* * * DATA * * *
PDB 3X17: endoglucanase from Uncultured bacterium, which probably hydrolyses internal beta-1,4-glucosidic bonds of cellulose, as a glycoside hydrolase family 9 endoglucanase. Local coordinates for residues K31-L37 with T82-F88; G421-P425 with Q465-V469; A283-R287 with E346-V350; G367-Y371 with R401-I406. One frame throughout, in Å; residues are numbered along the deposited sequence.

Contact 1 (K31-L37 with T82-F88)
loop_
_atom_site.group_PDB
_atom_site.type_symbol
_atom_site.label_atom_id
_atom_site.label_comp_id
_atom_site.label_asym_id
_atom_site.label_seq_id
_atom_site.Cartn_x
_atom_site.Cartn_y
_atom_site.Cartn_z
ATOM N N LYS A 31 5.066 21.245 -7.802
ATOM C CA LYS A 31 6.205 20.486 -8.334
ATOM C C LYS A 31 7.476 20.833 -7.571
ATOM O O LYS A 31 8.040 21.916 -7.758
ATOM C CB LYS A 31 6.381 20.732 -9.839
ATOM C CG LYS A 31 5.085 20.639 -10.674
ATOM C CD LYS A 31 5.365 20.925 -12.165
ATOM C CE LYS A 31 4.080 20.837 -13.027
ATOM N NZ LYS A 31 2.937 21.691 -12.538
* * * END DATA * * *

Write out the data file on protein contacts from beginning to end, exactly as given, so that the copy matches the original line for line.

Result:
PDB 3X17: endoglucanase from Uncultured bacterium, which probably hydrolyses internal beta-1,4-glucosidic bonds of cellulose, as a glycoside hydrolase family 9 endoglucanase. Local coordinates for residues K31-L37 with T82-F88; G421-P425 with Q465-V469; A283-R287 with E346-V350; G367-Y371 with R401-I406. One frame throughout, in Å; residues are numbered along the deposited sequence.

Contact 1 (K31-L37 with T82-F88)
loop_
_atom_site.group_PDB
_atom_site.type_symbol
_atom_site.label_atom_id
_atom_site.label_comp_id
_atom_site.label_asym_id
_atom_site.label_seq_id
_atom_site.Cartn_x
_atom_site.Cartn_y
_atom_site.Cartn_z
ATOM N N LYS A 31 5.066 21.245 -7.802
ATOM C CA LYS A 31 6.205 20.486 -8.334
ATOM C C LYS A 31 7.476 20.833 -7.571
ATOM O O LYS A 31 8.040 21.916 -7.758
ATOM C CB LYS A 31 6.381 20.732 -9.839
ATOM C CG LYS A 31 5.085 20.639 -10.674
ATOM C CD LYS A 31 5.365 20.925 -12.165
ATOM C CE LYS A 31 4.080 20.837 -13.027
ATOM N NZ LYS A 31 2.937 21.691 -12.538